Asking for feedback on your messages can be humbling, and finding the right kind of helpful feedback can be puzzling.  But Mark Messmore, the Preaching Minister at Troy Christian Church (and a Preaching Rocket member) has some insights.  Here are Mark’s thoughts on finding good people to give good feedback.

I have served in church of over 1000 as well as a church of 250. I have also worked with other preachers who served in churches of all sizes; from several hundred to several dozen. I have seen and utilized many different approaches to receive valuable feedback for sermons – providing insights and perspectives that otherwise never would have been noticed.

Another staff member

Just because a staff member doesn’t preach every week, doesn’t mean they can’t offer helpful feedback and provide honest insight.  Hopefully, they love Jesus, you and the church, so they are a great source of feedback.  Make sure they know what you are asking for and make sure your ego is willing to take honest criticism.

Another preacher or friend

Technology. Is. Awesome. (Most of the time.) When else in history could you have a real-time face-to-faceconversation with someone on the other side of the world? Why not email Wednesday rough draft to someone you trust who can provide you with feedback? This is the method I personally use most often. Your friend from around the world might lack familiarity with your congregation, but that should not negate you from utilizing someone you have a great relationship with already.

Fellow preaching-group participant

Some of you may prefer a face-to-face interaction, which I totally understand. At my previous ministry I was involved with a half-dozen fellow preachers who would get together once or twice a month. Provided you see these others as fellow ministers and not competition, this may be a great approach for you.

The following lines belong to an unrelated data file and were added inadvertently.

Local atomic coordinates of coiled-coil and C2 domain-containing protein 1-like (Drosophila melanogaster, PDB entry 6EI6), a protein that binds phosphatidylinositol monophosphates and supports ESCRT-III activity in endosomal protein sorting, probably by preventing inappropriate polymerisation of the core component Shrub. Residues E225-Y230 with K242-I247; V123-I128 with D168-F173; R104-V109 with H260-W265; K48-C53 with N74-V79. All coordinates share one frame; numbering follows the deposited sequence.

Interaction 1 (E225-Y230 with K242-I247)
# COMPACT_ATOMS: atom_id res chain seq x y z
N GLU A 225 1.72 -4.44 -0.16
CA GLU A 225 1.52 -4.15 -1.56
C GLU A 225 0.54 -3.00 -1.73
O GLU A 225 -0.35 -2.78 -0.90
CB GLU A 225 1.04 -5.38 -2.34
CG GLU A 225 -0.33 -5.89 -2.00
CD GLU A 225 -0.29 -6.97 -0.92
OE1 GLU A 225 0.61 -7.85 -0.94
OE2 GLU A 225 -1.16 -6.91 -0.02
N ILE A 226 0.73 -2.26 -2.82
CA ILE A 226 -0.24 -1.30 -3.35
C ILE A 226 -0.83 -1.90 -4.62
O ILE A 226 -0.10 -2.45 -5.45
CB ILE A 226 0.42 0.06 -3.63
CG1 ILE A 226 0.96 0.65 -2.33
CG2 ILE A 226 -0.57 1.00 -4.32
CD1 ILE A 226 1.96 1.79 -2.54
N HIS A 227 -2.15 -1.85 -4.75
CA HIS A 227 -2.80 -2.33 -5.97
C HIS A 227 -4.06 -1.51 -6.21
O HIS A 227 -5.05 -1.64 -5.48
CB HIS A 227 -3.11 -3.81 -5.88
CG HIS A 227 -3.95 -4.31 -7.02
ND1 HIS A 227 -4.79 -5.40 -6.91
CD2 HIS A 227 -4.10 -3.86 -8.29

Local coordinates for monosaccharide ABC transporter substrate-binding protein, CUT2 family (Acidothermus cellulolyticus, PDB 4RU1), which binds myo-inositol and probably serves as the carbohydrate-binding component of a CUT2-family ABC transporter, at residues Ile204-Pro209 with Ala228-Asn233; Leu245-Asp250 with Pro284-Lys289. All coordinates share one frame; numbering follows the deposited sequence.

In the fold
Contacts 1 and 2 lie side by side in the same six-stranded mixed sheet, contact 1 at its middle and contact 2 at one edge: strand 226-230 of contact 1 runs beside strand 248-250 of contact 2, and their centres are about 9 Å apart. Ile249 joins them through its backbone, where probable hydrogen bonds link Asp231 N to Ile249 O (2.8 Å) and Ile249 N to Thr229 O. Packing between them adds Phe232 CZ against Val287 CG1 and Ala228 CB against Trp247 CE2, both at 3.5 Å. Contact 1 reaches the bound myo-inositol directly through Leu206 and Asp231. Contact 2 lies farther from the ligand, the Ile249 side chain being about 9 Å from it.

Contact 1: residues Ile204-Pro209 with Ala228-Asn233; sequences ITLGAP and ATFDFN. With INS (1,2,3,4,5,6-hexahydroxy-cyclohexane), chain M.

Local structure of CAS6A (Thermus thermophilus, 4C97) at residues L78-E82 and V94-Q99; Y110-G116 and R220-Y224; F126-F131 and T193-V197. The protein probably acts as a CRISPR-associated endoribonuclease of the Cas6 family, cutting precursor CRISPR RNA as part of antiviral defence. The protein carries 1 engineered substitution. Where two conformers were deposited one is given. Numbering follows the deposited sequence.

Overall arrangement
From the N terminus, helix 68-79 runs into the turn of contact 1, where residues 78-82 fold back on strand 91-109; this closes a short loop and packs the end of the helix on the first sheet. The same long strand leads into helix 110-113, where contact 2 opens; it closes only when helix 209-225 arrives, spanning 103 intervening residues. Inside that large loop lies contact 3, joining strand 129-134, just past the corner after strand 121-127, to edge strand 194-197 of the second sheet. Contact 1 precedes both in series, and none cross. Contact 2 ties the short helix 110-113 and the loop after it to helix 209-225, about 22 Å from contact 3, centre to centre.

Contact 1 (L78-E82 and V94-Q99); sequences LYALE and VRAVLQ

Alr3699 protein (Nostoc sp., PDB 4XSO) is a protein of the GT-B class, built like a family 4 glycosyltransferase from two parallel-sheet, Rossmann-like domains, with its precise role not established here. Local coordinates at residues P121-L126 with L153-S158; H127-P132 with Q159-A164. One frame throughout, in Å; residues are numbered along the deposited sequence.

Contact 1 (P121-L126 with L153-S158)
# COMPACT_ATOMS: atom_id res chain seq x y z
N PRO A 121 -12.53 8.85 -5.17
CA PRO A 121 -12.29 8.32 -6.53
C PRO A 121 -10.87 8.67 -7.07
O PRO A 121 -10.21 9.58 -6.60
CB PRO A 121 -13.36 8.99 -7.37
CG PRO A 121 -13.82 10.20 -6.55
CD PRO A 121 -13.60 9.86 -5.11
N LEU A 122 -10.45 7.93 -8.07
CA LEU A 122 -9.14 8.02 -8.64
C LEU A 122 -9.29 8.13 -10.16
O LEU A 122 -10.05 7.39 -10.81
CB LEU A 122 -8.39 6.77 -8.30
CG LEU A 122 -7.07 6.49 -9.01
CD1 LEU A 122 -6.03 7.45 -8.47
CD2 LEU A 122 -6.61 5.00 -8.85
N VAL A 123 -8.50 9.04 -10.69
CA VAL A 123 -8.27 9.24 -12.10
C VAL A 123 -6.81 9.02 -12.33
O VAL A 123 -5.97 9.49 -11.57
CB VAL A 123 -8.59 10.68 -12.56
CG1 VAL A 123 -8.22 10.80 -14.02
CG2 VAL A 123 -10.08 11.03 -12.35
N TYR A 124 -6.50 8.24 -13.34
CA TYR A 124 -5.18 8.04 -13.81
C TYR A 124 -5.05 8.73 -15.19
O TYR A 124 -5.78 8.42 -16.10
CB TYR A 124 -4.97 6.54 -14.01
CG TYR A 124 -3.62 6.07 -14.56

Someone within the congregation

Hopefully when I ask you to name mature believers in your local fellowship, some come to mind. Hopefully you know of some upstanding people that you minister to who know the difference between a bad sermon, a good sermon and a great sermon. Why not tap into this valuable resource and ask them to give you some feedback? Perhaps you could even have a few people so that on difficult topics you could get multiple perspectives.

A representative of the topic

In a series on marriage, we looked at God’s expectations for husbands and wives in separate sermons. I’m not a woman. Never have been. Never will be. So when out of our teaching team I had the job of speaking to women, who do you think I sought out? That is right. A woman. And not only that, I wanted the message to even speak to women who were not yet married; therefore I reached out to a single woman as well to give me feedback on my manuscript. With their input I was able to more effectively communicate Biblical truth to this part of the congregation.

Your spouse

I do not recommend making your spouse your default sermon-reviewer. However on occasion I have asked my wife to review my manuscript and sought her feedback. I know she loves Jesus. I know she loves our church. I know she loves me. And if something is not good, I can promise you she will not be afraid to let me know.

No matter who you ask for feedback, make sure they love Jesus, love the church and love you enough to tell you if something stinks.

 

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